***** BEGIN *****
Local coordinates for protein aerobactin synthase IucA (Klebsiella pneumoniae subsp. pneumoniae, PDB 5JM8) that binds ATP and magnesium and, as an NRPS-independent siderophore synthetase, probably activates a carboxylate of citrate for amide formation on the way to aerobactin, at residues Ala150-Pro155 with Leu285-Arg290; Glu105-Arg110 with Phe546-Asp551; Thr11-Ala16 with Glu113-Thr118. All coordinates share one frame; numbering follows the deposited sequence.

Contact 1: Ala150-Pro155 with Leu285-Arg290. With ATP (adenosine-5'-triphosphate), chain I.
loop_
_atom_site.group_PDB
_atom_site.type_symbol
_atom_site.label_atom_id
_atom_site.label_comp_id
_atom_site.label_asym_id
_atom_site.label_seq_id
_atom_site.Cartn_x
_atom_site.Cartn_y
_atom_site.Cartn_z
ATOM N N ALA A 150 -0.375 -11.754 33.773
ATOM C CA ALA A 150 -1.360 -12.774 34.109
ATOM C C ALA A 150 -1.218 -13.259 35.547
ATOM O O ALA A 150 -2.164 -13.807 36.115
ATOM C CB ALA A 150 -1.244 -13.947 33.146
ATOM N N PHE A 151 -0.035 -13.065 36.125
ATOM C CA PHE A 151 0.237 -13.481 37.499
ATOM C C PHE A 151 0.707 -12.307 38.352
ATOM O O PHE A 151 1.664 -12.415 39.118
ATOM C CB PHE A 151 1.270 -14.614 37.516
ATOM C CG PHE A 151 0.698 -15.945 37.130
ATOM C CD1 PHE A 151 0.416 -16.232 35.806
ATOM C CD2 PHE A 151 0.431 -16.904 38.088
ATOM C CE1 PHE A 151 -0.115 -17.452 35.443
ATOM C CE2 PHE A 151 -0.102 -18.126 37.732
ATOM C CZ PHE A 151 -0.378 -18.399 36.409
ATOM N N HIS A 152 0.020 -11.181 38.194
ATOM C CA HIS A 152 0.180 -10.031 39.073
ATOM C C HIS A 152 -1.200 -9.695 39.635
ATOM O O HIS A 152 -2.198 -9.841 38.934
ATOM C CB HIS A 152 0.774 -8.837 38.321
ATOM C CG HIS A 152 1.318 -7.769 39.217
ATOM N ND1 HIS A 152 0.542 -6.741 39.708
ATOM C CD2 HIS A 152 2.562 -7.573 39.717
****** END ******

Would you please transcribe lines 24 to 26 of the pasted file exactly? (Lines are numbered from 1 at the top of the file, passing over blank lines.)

ATOM C CD1 PHE A 151 0.416 -16.232 35.806
ATOM C CD2 PHE A 151 0.431 -16.904 38.088
ATOM C CE1 PHE A 151 -0.115 -17.452 35.443